Chief Executive Officer and Co-chairman of the Board
In a recent guest essay for The New York Times, Dr. Daniela Lamas graphically described the alarming issues COVID-19 is raising for potential lung transplant patients. Sadly, her points about life-threatening COVID risks can be applied to other vital organs of the body, including the kidneys.
As The New York Times reported last April, hospitals treated COVID-19 patients who developed acute kidney injury (AKI) while in the ICU. Reports out of New York City alone indicated that 20% to 40% of COVID-19 ICU patients developed AKI and needed emergency dialysis. For those who left the hospital on dialysis it’s clear that they’ll need ongoing dialysis or a kidney transplant to survive. For others, it is less straightforward.
The Risk is Real, and Most People are Unaware
It is well established that AKI poses significant risk for developing chronic kidney disease. The challenge for this population of COVID-19 AKI survivors is that they are like 37 million other Americans – living unaware they have kidney disease. Most will likely learn of their condition only when kidney failure drives them into an emergency room and they “crash” into dialysis. At this point,the condition is irreversible, requires ongoing complex care management, and is costly to treat.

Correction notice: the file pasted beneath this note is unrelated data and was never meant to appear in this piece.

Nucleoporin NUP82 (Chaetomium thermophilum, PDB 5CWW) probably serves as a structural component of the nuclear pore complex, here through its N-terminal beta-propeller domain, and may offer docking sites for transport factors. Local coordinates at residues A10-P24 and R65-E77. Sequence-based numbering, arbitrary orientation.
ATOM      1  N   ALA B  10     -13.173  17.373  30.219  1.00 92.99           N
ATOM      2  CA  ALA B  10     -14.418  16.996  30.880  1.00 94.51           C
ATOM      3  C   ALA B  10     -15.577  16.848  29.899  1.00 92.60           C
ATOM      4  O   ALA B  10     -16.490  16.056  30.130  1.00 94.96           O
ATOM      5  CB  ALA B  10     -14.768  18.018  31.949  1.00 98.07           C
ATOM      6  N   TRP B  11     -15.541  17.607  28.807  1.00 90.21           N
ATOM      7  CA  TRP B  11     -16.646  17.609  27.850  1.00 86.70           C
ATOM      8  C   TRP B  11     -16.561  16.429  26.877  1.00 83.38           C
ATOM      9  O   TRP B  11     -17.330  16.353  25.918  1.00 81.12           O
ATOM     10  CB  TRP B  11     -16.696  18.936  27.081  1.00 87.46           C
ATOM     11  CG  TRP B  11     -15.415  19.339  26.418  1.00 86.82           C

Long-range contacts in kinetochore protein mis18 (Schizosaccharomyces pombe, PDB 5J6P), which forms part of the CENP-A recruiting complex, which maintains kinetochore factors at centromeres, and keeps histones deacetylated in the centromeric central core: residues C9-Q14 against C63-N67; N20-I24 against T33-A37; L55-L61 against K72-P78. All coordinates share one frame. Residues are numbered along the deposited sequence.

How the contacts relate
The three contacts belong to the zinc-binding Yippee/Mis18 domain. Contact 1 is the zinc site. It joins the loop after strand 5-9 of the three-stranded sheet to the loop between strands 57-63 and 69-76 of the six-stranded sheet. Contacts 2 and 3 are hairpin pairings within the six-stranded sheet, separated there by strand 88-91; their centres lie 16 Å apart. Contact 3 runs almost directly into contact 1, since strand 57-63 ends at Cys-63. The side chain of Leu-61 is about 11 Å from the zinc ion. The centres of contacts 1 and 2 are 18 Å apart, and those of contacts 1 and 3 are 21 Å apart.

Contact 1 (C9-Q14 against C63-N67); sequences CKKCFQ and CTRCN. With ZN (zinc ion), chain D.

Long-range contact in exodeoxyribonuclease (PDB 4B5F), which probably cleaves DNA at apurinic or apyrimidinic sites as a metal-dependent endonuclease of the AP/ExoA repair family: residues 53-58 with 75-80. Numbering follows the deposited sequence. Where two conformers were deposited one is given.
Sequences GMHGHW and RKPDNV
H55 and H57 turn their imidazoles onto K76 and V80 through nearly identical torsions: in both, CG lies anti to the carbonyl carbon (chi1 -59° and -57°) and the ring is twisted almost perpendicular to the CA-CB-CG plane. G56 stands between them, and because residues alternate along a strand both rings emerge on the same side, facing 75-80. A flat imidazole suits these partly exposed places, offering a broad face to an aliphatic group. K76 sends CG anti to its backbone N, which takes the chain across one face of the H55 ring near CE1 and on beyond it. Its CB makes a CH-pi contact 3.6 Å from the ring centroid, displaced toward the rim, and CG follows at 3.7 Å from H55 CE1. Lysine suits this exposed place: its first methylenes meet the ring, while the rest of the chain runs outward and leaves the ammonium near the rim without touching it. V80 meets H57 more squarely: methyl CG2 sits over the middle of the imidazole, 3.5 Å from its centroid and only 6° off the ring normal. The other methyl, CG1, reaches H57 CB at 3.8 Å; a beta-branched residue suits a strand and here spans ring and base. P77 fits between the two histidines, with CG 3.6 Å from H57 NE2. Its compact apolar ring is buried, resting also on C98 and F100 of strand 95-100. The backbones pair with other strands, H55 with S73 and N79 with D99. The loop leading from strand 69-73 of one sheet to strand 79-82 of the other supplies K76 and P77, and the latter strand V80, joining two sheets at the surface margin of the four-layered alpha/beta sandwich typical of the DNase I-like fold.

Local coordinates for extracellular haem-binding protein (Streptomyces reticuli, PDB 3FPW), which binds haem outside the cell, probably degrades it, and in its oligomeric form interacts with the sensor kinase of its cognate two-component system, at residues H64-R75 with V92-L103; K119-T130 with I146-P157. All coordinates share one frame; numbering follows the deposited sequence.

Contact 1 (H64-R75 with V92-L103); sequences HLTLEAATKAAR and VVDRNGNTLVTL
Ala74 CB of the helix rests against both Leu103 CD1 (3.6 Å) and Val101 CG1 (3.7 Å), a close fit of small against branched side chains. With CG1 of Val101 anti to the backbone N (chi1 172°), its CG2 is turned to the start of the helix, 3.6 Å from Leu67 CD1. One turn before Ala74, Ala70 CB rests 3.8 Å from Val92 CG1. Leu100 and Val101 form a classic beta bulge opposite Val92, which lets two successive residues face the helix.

We can alter this trajectory. Alerting COVID-19 survivors, especially those who were hospitalized, providers and other healthcare stakeholders to the risk is an important first step. Actively monitoring survivors to detect early signs of advancing kidney disease is an imperative. When someone is diagnosed, it’s important to introduce clinically proven interventions to delay or slow disease progression. This ensures planned, clinically appropriate and seamless care transitions, which may include in-home dialysis or a transplant.
We have the technology and clinical expertise needed to do it right now.
A Kidney Health Management Solution
At Healthmap, our robust data capabilities, advanced technology, and predictive analytics allow us to identify those at risk for kidney disease and intervene to delay or slow disease progression. We work closely with doctors across the kidney care spectrum, from primary care physicians and nephrologists to cardiologists, endocrinologists, and mental health professionals, to ensure patients get the care they need and are supported throughout their kidney health journey. We champion patients and their care partners in becoming empowered, active, and informed on their condition.
Our health plan partners are engaged with us in the effort to reduce the toll kidney disease takes on patients, providers and the healthcare system. Including COVID-19 survivors who are at risk for kidney disease is an important and necessary step in this effort. If you are looking for a partner to work with your health plan, contact us.